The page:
Cliff Robinson has been a full-time carer for his children for nearly five decades.
The moment his wife walked out the front door on June 15, 1970, was the moment his life changed forever.
Cliff had been working as a steelworker at the time. He returned from his shift late at night and went to bed.
"In the morning she woke me up. She said, 'I'm going off,' and I thought she was going to the shop."
He got out of bed a while later and his daughter, Marita, who was three at the time, was crying and Johnny, who was only eight months old, was in the cot - their mum had left for good.
Both children were born with a condition called microcephaly - a condition where the head is smaller than normal.
Cliff says the prospect of caring for two children with intellectual disabilities was just too much for their mother. So he stepped up.
Almost half a century later Cliff is in his 80s and still looks after Marita, 51, and Johnny, 48, full-time.
That decision shaped not only his family's future but also the lives of other parents of adults with disabilities.
In 2013, he was instrumental in forcing the Government to start providing financial support for the endless work that parents of disabled children do.
Caring for his kids has never been a job, Cliff says, it's his life's purpose.
He told Newshub his mum instilled in him the importance of caring for your children.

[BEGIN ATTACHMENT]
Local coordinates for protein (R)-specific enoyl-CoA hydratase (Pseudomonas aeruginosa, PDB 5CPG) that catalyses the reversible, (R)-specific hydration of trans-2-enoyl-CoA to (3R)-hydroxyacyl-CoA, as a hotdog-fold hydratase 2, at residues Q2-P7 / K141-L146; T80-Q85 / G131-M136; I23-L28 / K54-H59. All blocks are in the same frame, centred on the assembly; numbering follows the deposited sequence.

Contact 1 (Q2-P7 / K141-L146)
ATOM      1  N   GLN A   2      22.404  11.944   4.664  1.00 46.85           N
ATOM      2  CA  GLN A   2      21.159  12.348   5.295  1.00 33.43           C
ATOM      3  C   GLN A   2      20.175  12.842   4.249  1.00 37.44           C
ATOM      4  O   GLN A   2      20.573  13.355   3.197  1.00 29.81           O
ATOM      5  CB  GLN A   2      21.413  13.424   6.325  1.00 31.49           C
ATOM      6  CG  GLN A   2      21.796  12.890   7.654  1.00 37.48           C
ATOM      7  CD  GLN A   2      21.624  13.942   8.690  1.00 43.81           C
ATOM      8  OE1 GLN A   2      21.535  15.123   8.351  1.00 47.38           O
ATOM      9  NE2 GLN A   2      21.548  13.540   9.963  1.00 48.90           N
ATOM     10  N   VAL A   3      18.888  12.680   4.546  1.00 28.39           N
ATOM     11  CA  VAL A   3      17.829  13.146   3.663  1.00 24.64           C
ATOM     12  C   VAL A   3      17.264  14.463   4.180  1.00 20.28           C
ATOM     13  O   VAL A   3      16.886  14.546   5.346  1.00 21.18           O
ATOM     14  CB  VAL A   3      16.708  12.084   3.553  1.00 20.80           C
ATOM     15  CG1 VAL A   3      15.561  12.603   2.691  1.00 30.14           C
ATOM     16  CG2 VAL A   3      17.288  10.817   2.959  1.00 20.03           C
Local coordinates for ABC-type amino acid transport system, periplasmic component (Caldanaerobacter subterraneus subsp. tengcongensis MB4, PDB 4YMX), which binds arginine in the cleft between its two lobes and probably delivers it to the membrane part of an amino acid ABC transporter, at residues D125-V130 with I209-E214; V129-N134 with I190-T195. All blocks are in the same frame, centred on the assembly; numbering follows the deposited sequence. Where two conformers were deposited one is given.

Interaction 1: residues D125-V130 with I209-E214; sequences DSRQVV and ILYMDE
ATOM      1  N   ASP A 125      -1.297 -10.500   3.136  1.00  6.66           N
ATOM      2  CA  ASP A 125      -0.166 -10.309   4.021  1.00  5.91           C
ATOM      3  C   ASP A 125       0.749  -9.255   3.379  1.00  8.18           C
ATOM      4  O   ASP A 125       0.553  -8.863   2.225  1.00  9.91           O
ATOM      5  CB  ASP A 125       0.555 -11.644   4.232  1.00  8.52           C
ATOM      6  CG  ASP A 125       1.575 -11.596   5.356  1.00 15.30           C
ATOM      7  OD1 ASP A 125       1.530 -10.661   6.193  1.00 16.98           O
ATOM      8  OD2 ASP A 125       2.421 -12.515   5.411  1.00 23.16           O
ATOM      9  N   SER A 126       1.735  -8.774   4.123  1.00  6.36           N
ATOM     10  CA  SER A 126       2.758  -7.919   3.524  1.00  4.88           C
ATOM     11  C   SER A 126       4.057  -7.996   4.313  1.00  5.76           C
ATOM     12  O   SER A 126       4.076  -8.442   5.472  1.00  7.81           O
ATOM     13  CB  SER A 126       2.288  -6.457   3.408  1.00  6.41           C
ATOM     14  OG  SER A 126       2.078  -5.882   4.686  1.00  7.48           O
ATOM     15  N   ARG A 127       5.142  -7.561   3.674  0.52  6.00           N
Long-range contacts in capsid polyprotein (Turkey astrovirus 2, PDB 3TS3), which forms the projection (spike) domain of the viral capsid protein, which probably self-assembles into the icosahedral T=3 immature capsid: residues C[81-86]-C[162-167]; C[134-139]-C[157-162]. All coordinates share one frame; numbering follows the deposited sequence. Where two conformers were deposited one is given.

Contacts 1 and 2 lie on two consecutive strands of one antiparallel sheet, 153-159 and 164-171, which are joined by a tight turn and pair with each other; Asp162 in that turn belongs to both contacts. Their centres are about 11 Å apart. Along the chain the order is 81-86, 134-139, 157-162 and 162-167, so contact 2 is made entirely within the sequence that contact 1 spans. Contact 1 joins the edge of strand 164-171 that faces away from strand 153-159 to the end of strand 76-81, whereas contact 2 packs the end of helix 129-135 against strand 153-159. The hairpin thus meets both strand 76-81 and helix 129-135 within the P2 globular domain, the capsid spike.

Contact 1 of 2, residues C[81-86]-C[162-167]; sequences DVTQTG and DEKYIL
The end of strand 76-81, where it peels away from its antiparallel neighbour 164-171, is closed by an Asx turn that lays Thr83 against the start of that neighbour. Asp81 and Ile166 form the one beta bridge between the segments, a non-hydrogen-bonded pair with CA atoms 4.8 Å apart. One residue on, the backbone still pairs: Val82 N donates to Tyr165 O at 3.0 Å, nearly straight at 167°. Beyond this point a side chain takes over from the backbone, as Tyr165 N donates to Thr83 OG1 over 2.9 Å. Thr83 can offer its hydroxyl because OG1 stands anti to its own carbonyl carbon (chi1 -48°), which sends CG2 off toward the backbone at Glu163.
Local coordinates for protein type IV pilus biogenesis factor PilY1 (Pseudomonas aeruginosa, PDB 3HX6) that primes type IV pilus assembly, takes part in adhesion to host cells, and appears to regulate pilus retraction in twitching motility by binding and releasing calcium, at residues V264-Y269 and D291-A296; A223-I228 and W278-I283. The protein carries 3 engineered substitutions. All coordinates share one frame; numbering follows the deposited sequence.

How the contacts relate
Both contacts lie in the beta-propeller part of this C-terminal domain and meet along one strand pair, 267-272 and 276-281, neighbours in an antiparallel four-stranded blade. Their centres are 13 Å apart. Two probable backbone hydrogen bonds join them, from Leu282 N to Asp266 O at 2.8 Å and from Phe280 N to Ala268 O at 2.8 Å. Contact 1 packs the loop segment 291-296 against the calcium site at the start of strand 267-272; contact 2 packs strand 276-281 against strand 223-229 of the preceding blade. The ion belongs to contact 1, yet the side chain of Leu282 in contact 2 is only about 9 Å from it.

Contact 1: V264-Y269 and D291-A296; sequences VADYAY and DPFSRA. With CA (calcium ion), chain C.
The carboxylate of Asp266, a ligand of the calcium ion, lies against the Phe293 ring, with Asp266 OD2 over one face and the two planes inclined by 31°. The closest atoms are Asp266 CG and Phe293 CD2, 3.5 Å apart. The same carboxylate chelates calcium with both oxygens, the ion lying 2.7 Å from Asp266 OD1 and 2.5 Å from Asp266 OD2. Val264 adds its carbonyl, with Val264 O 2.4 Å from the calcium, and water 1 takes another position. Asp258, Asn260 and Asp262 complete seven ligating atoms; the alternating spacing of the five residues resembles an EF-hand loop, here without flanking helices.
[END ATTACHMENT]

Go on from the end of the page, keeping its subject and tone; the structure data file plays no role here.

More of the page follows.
"My mother, who had only one good leg, had a number of miscarriages and had a son who only lived a week. Poor medical support and those awful conditions were responsible.
"Then I came along. She loved me to bits and impressed on me the importance of loving and caring for your children."
The Robinsons lives have been full of adventure. A former seaman, Cliff was eager to share his love of travelling with his children and has taken them "all over the place".
"Some of the highlights have been helping in Mother Teresa's home in Calcutta and meeting Pope John Paul II in the Vatican City.
"We were also fortunate to have afternoon tea with Sir Ed Hillary when he was High Commissioner in India."
Cliff has some advice for parents of children with disabilities.
"Enjoy them for what they are and not what you want them to be. Social skills are very important - very few will make progress academically."
And he has a message for everyone in New Zealand.
"I wish communities would make the effort to get to know the disabled," he says.
Man-Child follows journalist and new dad Mike Wesley-Smith through the first 90 days of being a parent, following the birth of his daughter, with all the ups, downs and gritty reality of life with a newborn.
Listen to Mike Wesley-Smith's interview with Cliff Robinson on Episode six of Man-Child.